or crisis on how the community was being affected, what the current response in the community was, and what additional information might be helpful.

At Virginia Tech, with its steady flow of new students arriving each year, there is need for a continuous process of educating new members of the community. Virginia Tech is currently developing a training program for students, faculty, and staff to ensure that the population is aware of emergency preparedness and its importance.


In the discussion following the panel presentations, a number of observations were offered regarding how information from SMS messaging might be applied to the Commercial Mobile Alert Service (CMAS). The observations included the following:

  • Community engagement can be an important part of any system. Community organizations can assist in educating the public about emergency preparedness, can assist in the dissemination of information during major events, and also can provide emergency managers with feedback on the public response. Although CMAS does not have a built-in capability to verify that messages are received, community organizations can provide that information during and after an event.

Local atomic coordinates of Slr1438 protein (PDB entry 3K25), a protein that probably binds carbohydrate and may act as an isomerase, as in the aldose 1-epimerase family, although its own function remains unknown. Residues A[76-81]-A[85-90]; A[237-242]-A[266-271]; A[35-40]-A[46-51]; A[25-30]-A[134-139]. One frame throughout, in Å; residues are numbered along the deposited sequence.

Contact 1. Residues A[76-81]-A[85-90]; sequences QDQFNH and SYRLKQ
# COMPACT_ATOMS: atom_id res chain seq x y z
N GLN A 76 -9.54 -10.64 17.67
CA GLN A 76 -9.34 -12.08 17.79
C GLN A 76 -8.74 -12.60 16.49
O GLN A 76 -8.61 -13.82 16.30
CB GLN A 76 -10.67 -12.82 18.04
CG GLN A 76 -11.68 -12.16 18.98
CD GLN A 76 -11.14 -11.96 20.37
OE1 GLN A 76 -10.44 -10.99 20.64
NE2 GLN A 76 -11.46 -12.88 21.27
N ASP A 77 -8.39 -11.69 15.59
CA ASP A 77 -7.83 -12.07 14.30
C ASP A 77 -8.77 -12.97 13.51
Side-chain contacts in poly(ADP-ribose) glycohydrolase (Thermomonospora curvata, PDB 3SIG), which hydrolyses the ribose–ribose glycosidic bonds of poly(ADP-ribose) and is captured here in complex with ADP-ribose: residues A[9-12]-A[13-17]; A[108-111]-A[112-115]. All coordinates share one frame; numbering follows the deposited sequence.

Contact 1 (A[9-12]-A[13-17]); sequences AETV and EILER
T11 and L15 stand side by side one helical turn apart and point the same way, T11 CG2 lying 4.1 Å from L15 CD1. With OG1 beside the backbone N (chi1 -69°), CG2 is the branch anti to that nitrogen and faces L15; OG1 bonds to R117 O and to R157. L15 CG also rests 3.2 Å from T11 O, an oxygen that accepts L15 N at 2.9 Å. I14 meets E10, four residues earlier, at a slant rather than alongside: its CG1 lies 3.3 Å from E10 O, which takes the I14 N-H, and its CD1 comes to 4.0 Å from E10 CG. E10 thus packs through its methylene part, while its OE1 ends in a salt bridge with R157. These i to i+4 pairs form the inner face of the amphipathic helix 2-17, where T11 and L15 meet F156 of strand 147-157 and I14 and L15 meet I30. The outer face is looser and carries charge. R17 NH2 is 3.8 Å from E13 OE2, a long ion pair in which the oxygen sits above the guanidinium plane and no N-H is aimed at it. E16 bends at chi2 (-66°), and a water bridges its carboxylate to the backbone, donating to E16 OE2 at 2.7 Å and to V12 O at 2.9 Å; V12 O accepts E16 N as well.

• Coordination among geographically overlapping emergency notification systems can help ensure that affected populations receive alerts and warnings.

  • Alerting systems operated by local jurisdictions and other organizations can supplement and complement the information delivered by CMAS.

  • Multiple alerting tools using distinct communications channels are invaluable in maximizing the population reached during an emergency.

  • Approaches such as CMAS’s use of a separate delivery channel or the use of low-bandwidth Web sites can ease the stress placed on networks and increase the likelihood that affected populations are able to receive messages.

  • Although higher precision of geographical targeting is desirable in order to provide people with the most relevant information, this can be difficult to achieve in practice. CMAS only localizes by county or equivalent jurisdiction, and alerts sent by individual jurisdictions are based on telephone numbers or e-mail addresses and thus cannot target people moving among multiple jurisdictions.

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